The relevant parameters at section B are as follows: the tunnel radius is a = 3.14 m, the inner water head is h_{a} = 0 m, the water head far enough is h_{0} = 10 m, the original rock stress of surrounding rock is P_{0} = 0.5 MPa, and the equivalent pore water pressure coefficient is ξ = 1.0; and the surrounding rock elastic modulus is E = 50 MPa, the Poisson’s ratio is μ = 0.2, the cohesion is c = 55 kPa, and the internal friction angle is φ = 40°.
Based on the process of calculating the radius of the influence zones in section A, the radius of the influence zones in section B can be calculated as follows.
It can be obtained from (19) that the radius of the tunnel excavation plasticity influence zone is 6.17m, then the radius of the loose zone is 4.72m and the radius of the bearing zone is 8.28m. Therefore, the range of extensively strong influence zone is 3–4.72 m, the range of strong influence zone is 4.72–6.17 m, and the range of fairly strong influence zone is 6.17–8.28 m. Similarly, the radius of the stress concentration zone in the elastic zone is 15.22m, so the radius of the weak influence zone is 15.22m.The influence zones of section B are shown in Figure 5.
5. Adjacent Construction Influence Zones and Risk Classification
On the basis of the adjacent construction influence zone division, different influence zones of the adjacent construction are associated with different risk levels in the risk assessment, so that the risk level can be determined according to different influence zones during construction. Then the corresponding measures can be taken. Different countermeasures are adopted for the adjacent construction with different risk levels, which has guiding significance for the actual project.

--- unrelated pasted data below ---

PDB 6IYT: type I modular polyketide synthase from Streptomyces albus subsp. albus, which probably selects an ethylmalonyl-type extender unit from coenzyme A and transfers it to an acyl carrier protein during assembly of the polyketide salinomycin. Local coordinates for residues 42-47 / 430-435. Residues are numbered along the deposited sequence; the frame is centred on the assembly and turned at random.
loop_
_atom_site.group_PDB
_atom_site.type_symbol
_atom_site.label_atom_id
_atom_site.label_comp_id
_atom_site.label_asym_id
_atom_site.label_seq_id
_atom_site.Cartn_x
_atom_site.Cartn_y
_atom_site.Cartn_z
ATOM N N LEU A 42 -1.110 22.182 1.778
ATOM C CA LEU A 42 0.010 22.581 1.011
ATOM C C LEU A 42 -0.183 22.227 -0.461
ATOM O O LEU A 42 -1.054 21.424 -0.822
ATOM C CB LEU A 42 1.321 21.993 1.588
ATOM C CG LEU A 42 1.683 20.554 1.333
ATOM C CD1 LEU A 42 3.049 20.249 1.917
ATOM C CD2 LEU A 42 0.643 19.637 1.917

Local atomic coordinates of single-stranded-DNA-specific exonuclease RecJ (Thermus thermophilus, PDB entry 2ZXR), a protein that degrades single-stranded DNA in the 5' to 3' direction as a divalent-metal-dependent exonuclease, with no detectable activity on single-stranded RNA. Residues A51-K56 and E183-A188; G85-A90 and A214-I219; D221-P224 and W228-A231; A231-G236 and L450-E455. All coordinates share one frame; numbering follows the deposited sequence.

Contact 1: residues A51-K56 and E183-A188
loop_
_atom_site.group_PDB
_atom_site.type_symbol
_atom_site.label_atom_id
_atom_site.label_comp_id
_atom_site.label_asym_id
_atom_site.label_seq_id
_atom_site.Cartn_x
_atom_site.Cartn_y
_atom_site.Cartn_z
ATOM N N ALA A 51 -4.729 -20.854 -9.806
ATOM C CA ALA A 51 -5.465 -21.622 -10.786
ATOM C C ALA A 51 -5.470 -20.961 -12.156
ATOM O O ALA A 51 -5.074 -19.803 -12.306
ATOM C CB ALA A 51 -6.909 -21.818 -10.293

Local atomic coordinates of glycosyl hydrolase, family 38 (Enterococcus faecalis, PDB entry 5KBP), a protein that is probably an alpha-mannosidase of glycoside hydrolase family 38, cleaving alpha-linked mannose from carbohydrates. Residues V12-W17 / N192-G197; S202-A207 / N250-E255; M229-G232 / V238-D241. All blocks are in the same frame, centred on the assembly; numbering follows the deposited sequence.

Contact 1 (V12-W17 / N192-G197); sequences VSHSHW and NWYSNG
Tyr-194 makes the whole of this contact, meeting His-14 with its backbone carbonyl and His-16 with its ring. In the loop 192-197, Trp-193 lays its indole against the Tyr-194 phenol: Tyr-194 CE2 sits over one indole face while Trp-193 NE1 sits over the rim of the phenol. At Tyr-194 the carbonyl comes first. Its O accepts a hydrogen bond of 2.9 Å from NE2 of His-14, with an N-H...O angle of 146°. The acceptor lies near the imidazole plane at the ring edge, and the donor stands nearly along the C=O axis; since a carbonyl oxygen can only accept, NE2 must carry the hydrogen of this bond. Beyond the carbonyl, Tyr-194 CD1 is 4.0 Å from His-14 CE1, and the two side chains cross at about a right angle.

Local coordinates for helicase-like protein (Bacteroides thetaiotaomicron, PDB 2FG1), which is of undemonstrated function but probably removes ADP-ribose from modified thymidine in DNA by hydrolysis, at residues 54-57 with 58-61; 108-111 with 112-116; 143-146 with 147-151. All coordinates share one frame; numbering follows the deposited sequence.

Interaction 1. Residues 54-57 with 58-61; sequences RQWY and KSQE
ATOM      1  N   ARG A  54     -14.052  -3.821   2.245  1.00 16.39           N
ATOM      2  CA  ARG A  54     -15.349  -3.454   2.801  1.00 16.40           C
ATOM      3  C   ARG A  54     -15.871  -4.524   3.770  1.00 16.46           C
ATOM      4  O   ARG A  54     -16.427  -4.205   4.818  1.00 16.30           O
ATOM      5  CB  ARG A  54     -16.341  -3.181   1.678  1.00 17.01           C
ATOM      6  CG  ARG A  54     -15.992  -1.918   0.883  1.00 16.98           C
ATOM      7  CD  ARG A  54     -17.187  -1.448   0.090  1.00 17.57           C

Referring to ⟪GB50652–2011 underground rail transit urban construction risk management practices⟫ [29], ⟪GB / T 50839–2013 urban rail transit safety control technical specifications⟫ [30], and ⟪CJJ / T 202–2013 urban rail transit structural safety protection technical specifications⟫ [31], the influence zones obtained above and risk levels are corresponded. Different risk levels should be taken different risk disposal guidelines and control plans, as shown in Table 1.

6. Control Measures
For the adjacent construction, three aspects can be controlled: one is to reinforce the existing structure, the other is to strengthen the new structure, and the third is to take measures against the soil between the existing and the new structures. Therefore, the following measures can be taken for the adjacent construction.